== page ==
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It seems that Kraus operators cannot change a pure state into a mixed one (wrong). For any pure state can be written as $|\psi\rangle\langle\psi|$, so after the Kraus operators. It becomes $$\sum_l\Pi_l|\psi\rangle\langle\psi|\Pi_l^\dagger = |\phi\rangle\langle\phi|.$$

But does there exist some Kraus operators that can change the mixed state $\rho$ into a pure state?

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    $\begingroup$ They can change a pure state to a mixed state. Given a pure state $|+\rangle \langle +|$, and Kraus operators $N_{1}=|0\rangle \langle 0|$ and $N_{2}=|1\rangle \langle 1|$, you get $\sum_{i}N_{i}|+\rangle \langle +|N_{i}^{\dagger}=N_{1}|+\rangle \langle +|N_{1}^{\dagger}+N_{2}|+\rangle \langle +|N_{2}^{\dagger}=\frac{1}{2}|0\rangle \langle 0|+\frac{1}{2}|1\rangle \langle 1|$, which is a mixed state. $\endgroup$ Jun 17 at 11:38
  • $\begingroup$ Given the Kraus operators describe the reduced dynamics of a non-local operation, even if the initial state is pure, after the evolution, it may be correlated, in which case the pure state in one subsystem will no longer be describable by information only available in that subsystem. $\endgroup$ Jun 17 at 11:41
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    $\begingroup$ Note that any channel has a Kraus decomposition, so you're question is equivalent to asking if quantum channels can map pure to mixed and vice versa. To which the answer is yes. $\endgroup$
    – Rammus
    Jun 17 at 12:16
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    $\begingroup$ Let me take the opportunity to blatantly self-advertise my list of canonical examples of quantum channels. $\endgroup$ Jun 17 at 15:44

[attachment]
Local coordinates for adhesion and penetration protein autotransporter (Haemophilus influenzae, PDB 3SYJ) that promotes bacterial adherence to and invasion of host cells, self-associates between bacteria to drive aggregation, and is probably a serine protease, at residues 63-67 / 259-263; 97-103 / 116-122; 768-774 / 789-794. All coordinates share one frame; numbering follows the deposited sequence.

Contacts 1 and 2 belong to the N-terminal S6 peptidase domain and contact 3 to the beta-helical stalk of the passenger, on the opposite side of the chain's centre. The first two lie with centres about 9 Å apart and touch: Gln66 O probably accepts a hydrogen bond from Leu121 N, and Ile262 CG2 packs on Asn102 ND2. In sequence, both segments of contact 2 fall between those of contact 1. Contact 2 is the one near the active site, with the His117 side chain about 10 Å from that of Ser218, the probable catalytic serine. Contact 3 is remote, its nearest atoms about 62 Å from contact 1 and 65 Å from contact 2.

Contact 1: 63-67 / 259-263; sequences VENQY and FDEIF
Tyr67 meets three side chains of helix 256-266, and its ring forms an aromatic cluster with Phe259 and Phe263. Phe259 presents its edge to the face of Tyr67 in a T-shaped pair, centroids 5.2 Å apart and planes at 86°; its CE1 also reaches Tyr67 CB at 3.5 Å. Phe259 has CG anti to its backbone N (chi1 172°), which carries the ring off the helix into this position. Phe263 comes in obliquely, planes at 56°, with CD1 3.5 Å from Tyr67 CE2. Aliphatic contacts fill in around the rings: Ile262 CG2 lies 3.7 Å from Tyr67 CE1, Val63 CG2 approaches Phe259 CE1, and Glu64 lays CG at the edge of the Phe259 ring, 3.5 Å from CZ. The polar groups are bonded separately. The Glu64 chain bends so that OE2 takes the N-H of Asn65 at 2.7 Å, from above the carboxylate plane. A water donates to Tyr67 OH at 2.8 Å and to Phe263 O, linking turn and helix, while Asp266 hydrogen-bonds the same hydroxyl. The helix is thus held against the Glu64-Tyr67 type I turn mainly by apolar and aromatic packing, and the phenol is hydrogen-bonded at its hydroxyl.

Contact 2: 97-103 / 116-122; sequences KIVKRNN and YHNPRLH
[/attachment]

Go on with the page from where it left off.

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More generally, given any two states, you can always find some channel sending one into the other. Consider for example replacement maps, which have the form $$\Phi_Y(X) = \operatorname{Tr}(X) Y.$$ Given any pair of states $\rho$ and $\sigma$, the channel $\Phi_\sigma$ will send $\rho$ (as well as any other state) into $\sigma$. The (or a) set of Kraus operators for $\Phi_Y$ is $\{\sqrt{y_\alpha}\lvert y_\alpha\rangle\!\langle \beta|\}_{\alpha,\beta}$, where $|y_\alpha\rangle$ form an orthonormal basis of eigenvectors for $Y$ (assuming $Y$ to be normal), $y_\alpha$ are the corresponding eigenvalues, and $|\beta\rangle$ is an arbitrary orthonormal basis (for the relevant space).

See also @Norbert's answer on physics.SE for other examples of quantum channels on which to test hypotheses.

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  • $\begingroup$ I'd say "a channel can send any state into any other state" is somewhat misleading. I mean, your example sends every state to any state. Already if I give you two states which I want to be sent to any other two states, it is getting tricky. $\endgroup$ Jun 17 at 15:45
  • $\begingroup$ @NorbertSchuch uhm, yes that was poor phrasing. I changed the sentence $\endgroup$
    – glS
    Jun 17 at 15:48
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$\left(\begin{array}{ll} 1 & 0 \\ 0 & 0 \end{array}\right) $ and $\left(\begin{array}{ll} 0 & 1 \\ 0 & 0 \end{array}\right) $ can change one mixed state into a pure state.

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    $\begingroup$ As you've noted, this is indeed the case. Generally, a good example of operators that achieve what you want are non-orthogonal projectors which project all states to the same one. In the case of your answer is $|0\rangle\langle 0|$ and $|0\rangle \langle 1|$ $\endgroup$ Jun 17 at 11:33

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